Contact a Credit Counselor
This might be the first thing that you’ll want to do on your journey to homeownership. Connecting with a professional whose job is to help you with your credit is a great way to establish a plan, and help you stay on track. Whether or not you choose to see a credit counselor, you’ll need discipline, and patience with yourself. There will be a fee for credit counseling services, but if you’re not sure of what to do to help yourself, your credit counselor can answer your questions, and show you how you can eventually afford a home.
Open a Line of Credit
While this may sound counter-intuitive, this is actually a quick and easy way to build your credit. If you’re able to get a regular line of credit, not only will you be able to build your score by using your credit card and paying your bill on time, but you will probably be eligible for other benefits that come with your new card. Some cards offer airline points, cash back, or award discounts at local and national establishments. With excellent credit, you will be able to qualify for a card that has a high spending limit, and can be used abroad.
If you’re not confident that you can manage a regular credit card, or if you don’t qualify, you will probably qualify for a secure card. A secured credit card requires a deposit, usually starting as low as $500, which will serve as you spending limit for the life of the card. You can increase your rating by giving your financial institution more to raise your credit limit, but you won’t be able to go over the extra sum you’ve paid. It is still absolutely essential that you pay your credit card bill in full and on time, but you will have a chance to prove yourself to your financial institution, as well as have that extra card for emergencies.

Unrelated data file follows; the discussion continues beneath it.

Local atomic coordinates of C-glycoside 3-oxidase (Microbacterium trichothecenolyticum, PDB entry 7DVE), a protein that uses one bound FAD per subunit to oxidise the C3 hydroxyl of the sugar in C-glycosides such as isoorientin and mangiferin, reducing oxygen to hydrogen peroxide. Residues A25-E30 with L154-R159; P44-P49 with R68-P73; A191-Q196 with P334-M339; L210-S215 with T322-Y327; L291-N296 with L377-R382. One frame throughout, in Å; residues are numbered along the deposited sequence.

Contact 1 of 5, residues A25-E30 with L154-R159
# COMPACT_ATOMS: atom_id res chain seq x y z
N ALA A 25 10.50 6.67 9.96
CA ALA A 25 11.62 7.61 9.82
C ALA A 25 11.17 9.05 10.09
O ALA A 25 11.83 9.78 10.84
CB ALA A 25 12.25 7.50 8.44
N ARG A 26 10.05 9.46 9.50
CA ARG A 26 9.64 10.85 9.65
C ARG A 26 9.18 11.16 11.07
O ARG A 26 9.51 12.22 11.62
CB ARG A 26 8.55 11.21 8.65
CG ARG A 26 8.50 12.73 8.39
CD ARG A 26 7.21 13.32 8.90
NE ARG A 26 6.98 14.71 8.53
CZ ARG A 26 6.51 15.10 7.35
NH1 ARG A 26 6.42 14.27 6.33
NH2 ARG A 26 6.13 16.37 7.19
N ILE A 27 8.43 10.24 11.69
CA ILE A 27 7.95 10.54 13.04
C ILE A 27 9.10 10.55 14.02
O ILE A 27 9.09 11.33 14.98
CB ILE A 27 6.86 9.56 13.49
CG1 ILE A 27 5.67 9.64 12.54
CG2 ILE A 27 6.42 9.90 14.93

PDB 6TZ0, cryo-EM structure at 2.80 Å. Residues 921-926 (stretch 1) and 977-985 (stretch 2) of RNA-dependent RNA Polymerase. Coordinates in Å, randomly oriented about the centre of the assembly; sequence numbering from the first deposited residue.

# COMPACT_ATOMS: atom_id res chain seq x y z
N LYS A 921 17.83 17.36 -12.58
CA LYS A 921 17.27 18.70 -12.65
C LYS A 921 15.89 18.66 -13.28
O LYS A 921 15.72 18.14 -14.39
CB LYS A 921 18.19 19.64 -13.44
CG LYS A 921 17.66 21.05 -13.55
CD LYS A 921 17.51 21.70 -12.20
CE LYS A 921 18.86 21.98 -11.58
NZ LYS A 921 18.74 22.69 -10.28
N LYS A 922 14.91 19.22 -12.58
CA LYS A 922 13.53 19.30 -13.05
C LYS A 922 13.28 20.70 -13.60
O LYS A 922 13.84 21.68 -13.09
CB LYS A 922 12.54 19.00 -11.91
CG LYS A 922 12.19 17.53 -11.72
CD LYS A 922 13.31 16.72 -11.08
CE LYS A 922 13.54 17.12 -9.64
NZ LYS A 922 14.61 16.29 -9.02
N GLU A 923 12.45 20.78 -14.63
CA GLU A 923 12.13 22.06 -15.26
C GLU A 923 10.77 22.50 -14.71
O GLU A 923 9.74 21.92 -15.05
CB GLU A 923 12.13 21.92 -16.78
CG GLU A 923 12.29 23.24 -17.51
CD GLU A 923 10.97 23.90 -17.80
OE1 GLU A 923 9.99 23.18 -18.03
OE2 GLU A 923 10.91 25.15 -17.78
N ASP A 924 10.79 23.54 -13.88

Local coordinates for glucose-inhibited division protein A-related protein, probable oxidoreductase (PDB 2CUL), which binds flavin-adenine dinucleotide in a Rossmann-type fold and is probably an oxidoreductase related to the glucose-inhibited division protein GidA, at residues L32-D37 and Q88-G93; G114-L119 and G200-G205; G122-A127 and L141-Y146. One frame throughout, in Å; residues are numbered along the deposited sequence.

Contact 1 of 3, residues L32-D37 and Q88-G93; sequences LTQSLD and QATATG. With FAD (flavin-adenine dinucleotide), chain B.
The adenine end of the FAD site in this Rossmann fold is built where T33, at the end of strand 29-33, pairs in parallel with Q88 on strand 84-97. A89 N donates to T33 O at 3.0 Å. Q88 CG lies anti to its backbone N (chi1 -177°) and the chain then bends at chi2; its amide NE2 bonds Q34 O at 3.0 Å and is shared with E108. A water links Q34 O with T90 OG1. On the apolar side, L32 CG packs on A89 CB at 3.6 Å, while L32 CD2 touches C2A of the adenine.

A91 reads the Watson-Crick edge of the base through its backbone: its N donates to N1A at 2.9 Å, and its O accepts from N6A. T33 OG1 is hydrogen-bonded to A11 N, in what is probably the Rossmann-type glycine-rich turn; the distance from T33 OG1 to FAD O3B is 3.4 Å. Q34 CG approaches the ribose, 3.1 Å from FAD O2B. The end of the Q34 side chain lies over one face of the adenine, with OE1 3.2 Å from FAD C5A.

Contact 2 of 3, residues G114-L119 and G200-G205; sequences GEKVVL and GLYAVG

Consider FHA Loans
FHA Loans, or Federal Housing Administration Loans, are loans that are subsidized by the government to allow lower-income people or people without perfect credit to afford to purchase a home. FHA loans have been helping people buy homes and build credit and equity since the Great Depression, when money was as scarce as hope. FHA Loans are able to help so many because though they require a higher down payment, they are available to people whose credit rating is at or below 500. Just as with a traditional mortgage, an FHA loan is there to help you pay for your home, and you will treat it as you would any other mortgage. Credit counselors, financial institutions, and local real estate agents will be able to tell you everything FHA Loans, and why they’ll work for you. FHA Loans are also available if your credit is good, and you’d like to use a government program. Raising your credit score is essential to scoring the home of your dreams, and even if you’re not ready to move in tomorrow, you can get there with care and discipline.